Part 3 – Macross Frontier

The Pilot: Alto Saotome / The Singers: Sheryl Nome and Ranka Lee / The Aliens: The Vajra

It is hard to say if the music in Macross Frontier is even diegetic at times; while it is made clear within the narrative that instances of singing within the episodes are in-setting occurrences (as with the example of Ranka singing in the shopping centre in a previous article), and this is often distinct from the military plot spatially as in SDF Macross, there is a strange sort of choreographed effect for the viewer; the fights, supposedly separate entities from the music, are shown to play out in time to the music.

That what is clearly diegetic, in-setting music is also informing the visuals of the series, unacknowledged by the plot, is certainly linked to the idea that the characters of the two singers have some connection with the aliens (which becomes a plot point later and is integral the final fight) – the aliens’ behaviour is influenced by the presence of song (as shown by how every time a concert occurs, it is followed by an alien attack in a sort of perversion of a recurring plot point in Macross 7 and SDF) but the fight choreography goes a bit beyond this. It is possible to argue that entire fights in Macross Frontier are tied to the pacing and progression of supposed in-setting music – or that the music has been written as soundtrack music first and foremost. The integration of music reflecting on-screen action in the form of a traditional film soundtrack within the setting also as diegetic music (which is supposed to be used in quite the opposite way, not reflecting the action but simply naturalistically) is quite disconcerting.

It is going beyond Macross 7‘s playing with the idea of the diegetic music being forced upon the action (and using it often as a source of humour or drama) by challenging the viewer’s role; the viewer has got used to, over two Macross series, music being integral to the action in some form (be it Minmay singing as an ambassador, or Basara turning villains good with his guitar) but Frontier is almost rejecting this in its TV form. The Frontier films play more interestingly with the idea, but the TV series ends in the expected way, with a big fight in which both the singers and the pilots get their acts together, team up and save the day with their combined power. Yet the whole is a more cynical and less naturalistic marriage of the two, building on the idea of the series that singing can control the enemy and using this to have the music define – not complement – the action. At the climax of Macross 7 Basara simply does what he has always done – sing. He flies around, singing, and this has an effect on the enemies. Frontier has its two singers on a stage on the prow of a battleship, at first fighting each other with music and then performing an exciting duet bringing the whole series’ soundtrack together as the pilots fight in time to this. It’s thematically fitting, but I feel a move away from the way in which prior entries in the franchise used diegetic music and considered how it could be used naturally in a story both about singers and soldiers – and a move away from diegetic music as a whole. While Frontier has its singers perform on stages in-setting, the music does not feel as strongly part of the setting, but more part of the soundtrack.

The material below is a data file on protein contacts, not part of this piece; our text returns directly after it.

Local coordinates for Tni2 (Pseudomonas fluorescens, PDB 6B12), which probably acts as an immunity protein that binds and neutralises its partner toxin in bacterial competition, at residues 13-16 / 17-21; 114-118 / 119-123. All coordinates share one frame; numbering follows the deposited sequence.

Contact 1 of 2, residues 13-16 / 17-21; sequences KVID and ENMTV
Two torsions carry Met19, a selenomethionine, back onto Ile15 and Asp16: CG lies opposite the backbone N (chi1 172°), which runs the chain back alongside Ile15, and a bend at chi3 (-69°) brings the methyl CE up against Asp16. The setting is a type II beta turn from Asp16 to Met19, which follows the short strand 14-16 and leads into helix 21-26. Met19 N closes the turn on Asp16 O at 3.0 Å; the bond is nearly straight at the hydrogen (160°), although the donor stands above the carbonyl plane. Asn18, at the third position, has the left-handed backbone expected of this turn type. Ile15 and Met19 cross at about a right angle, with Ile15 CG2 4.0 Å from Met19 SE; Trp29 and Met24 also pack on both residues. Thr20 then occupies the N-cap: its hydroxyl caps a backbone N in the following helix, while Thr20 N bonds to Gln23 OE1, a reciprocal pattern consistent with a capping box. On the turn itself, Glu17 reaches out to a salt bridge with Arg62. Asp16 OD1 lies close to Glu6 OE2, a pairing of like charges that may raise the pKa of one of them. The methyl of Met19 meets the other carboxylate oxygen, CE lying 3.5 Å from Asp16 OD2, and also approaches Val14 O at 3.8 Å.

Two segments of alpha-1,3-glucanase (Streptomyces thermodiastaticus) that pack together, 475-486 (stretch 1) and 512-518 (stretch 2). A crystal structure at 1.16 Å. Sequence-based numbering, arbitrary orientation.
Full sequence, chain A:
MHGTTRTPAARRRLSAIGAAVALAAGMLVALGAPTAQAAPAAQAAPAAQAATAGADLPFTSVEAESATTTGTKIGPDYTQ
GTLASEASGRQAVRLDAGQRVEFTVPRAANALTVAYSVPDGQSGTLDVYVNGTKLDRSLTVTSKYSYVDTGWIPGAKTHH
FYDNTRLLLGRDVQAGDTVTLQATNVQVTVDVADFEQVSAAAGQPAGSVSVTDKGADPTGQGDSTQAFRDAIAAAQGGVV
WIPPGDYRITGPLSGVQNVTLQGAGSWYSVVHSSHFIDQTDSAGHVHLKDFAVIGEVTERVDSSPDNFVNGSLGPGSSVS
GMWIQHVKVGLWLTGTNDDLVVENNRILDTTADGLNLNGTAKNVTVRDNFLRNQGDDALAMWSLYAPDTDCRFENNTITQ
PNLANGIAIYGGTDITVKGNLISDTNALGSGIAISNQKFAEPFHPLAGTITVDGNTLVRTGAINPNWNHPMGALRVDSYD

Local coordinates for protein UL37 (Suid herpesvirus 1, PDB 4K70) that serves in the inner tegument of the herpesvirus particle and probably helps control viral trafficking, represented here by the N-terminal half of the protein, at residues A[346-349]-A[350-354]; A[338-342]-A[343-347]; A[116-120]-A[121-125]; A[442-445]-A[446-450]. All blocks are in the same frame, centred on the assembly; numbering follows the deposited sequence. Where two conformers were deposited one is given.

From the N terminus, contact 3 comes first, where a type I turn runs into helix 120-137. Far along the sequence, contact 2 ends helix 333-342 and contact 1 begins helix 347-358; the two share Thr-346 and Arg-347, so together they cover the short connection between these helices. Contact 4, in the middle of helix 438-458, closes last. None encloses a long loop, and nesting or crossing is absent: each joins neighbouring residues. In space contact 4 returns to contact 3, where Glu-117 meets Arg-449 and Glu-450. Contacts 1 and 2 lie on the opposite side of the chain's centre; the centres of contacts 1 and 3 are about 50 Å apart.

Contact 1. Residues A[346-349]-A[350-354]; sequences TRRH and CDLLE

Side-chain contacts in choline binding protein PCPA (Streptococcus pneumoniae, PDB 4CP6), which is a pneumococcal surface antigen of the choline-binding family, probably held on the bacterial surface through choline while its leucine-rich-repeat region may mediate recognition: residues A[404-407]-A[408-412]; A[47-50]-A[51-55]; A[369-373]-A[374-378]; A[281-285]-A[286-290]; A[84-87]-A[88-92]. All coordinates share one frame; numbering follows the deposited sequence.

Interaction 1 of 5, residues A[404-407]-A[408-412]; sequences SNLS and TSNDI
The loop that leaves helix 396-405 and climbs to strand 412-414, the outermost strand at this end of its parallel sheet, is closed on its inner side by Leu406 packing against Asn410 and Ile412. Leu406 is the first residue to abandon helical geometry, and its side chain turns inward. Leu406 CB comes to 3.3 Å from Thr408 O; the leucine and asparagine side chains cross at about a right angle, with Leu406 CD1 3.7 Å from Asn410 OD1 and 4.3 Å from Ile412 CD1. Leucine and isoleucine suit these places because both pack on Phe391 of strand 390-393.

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2 comments

  1. megaroad1

    Interesting piece you have written here.
    While SDF Macross and Frontier are pretty much universally popular with Macross fans, Macross 7 remains a really divisive issue. One of the reasons is of course Basara’s intense character but the way music actually transcends the diegetic and becomes part of the plot may very well be the other. It’ll be interesting to see how they integrate music in further Macross installments.

    • r042

      What makes this more interesting is how it’s Frontier that’s if anything less convincing with how it does the same thing; in 7, the characters in-setting don’t understand why Basara’s singing works and why it is integral, and the music remains very much diegetic (as the endless sequences of “Planet Dance” -> “Gamlin gets annoyed” -> “Protodevlin Retreat” -> “Everyone Confused” show).

      In Frontier, it’s an almost identical thing – lots of the series is everyone going “Hmm, why do the Vajra always turn up when someone sings Aimo, this must be a coincidence.”